Aaron R. H. LeBlanc, Robert R. Reisz, David C. Evans & Alida M. Bailleul (2016)
Ontogeny reveals function and evolution of the hadrosaurid dinosaur dental battery.
BMC Evol Biol (2016) 16: 152.
Hadrosaurid dinosaurs, dominant Late Cretaceous herbivores, possessed complex dental batteries with up to 300 teeth in each jaw ramus. Despite extensive interest in the adaptive significance of the dental battery, surprisingly little is known about how the battery evolved from the ancestral dinosaurian dentition, or how it functioned in the living organism. We undertook the first comprehensive, tissue-level study of dental ontogeny in hadrosaurids using several intact maxillary and dentary batteries and compared them to sections of other archosaurs and mammals. We used these comparisons to pinpoint shifts in the ancestral reptilian pattern of tooth ontogeny that allowed hadrosaurids to form complex dental batteries.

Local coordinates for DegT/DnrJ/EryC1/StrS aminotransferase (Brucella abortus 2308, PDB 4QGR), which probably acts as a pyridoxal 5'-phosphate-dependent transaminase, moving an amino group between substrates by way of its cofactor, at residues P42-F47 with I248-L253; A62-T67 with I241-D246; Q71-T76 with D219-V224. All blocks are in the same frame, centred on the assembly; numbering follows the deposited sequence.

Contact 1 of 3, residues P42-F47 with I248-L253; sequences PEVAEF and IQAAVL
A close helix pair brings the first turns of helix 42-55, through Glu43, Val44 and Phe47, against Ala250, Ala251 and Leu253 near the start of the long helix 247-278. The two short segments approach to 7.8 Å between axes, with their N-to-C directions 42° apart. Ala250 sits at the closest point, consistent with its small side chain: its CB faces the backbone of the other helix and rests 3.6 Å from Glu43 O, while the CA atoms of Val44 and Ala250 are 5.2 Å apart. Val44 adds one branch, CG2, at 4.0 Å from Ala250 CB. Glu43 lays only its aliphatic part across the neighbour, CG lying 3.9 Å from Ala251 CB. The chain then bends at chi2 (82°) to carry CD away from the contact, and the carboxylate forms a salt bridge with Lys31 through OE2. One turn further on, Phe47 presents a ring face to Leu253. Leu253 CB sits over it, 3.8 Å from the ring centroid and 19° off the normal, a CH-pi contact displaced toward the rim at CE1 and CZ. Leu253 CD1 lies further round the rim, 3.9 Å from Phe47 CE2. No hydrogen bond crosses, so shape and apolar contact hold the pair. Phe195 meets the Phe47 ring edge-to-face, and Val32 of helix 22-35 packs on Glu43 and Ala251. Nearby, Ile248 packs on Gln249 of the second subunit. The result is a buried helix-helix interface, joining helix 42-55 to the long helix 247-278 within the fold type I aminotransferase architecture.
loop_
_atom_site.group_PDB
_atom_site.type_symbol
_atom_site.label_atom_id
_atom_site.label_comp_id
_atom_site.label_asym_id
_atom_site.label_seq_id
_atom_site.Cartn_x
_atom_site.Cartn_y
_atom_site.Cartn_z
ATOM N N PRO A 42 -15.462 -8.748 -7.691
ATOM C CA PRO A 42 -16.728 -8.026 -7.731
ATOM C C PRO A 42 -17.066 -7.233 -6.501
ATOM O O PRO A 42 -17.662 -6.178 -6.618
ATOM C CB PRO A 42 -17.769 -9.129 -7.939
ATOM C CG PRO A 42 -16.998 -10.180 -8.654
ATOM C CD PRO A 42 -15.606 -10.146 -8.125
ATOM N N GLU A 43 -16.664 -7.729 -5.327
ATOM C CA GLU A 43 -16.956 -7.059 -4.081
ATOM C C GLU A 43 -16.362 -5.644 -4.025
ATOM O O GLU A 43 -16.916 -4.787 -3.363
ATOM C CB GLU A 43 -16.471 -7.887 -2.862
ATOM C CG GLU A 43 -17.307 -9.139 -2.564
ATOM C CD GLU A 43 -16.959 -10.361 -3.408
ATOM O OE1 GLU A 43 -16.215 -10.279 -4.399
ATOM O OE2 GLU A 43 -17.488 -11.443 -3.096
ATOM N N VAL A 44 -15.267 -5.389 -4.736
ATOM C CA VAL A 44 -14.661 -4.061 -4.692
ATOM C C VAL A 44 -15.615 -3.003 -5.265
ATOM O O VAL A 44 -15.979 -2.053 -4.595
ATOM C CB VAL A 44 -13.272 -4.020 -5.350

Comparisons of hadrosaurid dental ontogeny with that of other amniotes reveals that the ability to halt normal tooth replacement and functionalize the tooth root into the occlusal surface was key to the evolution of dental batteries. The retention of older generations of teeth was driven by acceleration in the timing and rate of dental tissue formation. The hadrosaurid dental battery is a highly modified form of the typical dinosaurian gomphosis with a unique tooth-to-tooth attachment that permitted constant and perfectly timed tooth eruption along the whole battery.
We demonstrate that each battery was a highly dynamic, integrated matrix of living replacement and, remarkably, dead grinding teeth connected by a network of ligaments that permitted fine scale flexibility within the battery. The hadrosaurid dental battery, the most complex in vertebrate evolution, conforms to a surprisingly simple evolutionary model in which ancestral reptilian tissue types were redeployed in a unique manner. The hadrosaurid dental battery thus allows us to follow in great detail the development and extended life history of a particularly complex food processing system, providing novel insights into how tooth development can be altered to produce complex dentitions, the likes of which do not exist in any living vertebrate.